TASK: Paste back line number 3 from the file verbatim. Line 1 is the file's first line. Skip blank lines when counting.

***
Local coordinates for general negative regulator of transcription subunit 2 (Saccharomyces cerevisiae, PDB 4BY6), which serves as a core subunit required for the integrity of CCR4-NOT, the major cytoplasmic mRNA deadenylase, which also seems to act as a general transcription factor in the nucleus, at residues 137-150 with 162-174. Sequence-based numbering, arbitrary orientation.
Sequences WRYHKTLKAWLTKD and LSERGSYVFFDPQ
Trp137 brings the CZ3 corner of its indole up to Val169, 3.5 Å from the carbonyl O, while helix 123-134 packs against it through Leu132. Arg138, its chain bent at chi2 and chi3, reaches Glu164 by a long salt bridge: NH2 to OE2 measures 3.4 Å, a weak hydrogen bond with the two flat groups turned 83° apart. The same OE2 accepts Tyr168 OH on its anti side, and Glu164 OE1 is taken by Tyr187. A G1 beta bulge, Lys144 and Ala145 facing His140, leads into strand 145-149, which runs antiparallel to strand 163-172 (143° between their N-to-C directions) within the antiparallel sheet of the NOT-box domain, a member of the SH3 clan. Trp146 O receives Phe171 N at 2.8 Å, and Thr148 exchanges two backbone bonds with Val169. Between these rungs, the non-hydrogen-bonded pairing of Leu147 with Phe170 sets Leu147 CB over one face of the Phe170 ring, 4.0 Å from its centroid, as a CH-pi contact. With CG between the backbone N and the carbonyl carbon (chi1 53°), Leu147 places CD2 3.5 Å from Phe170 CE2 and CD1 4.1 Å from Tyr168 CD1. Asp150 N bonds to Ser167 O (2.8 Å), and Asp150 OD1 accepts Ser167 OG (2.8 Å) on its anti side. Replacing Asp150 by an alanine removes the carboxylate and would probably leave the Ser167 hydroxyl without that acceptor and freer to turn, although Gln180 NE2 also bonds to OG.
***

Trp137 brings the CZ3 corner of its indole up to Val169, 3.5 Å from the carbonyl O, while helix 123-134 packs against it through Leu132. Arg138, its chain bent at chi2 and chi3, reaches Glu164 by a long salt bridge: NH2 to OE2 measures 3.4 Å, a weak hydrogen bond with the two flat groups turned 83° apart. The same OE2 accepts Tyr168 OH on its anti side, and Glu164 OE1 is taken by Tyr187. A G1 beta bulge, Lys144 and Ala145 facing His140, leads into strand 145-149, which runs antiparallel to strand 163-172 (143° between their N-to-C directions) within the antiparallel sheet of the NOT-box domain, a member of the SH3 clan. Trp146 O receives Phe171 N at 2.8 Å, and Thr148 exchanges two backbone bonds with Val169. Between these rungs, the non-hydrogen-bonded pairing of Leu147 with Phe170 sets Leu147 CB over one face of the Phe170 ring, 4.0 Å from its centroid, as a CH-pi contact. With CG between the backbone N and the carbonyl carbon (chi1 53°), Leu147 places CD2 3.5 Å from Phe170 CE2 and CD1 4.1 Å from Tyr168 CD1. Asp150 N bonds to Ser167 O (2.8 Å), and Asp150 OD1 accepts Ser167 OG (2.8 Å) on its anti side. Replacing Asp150 by an alanine removes the carboxylate and would probably leave the Ser167 hydroxyl without that acceptor and freer to turn, although Gln180 NE2 also bonds to OG.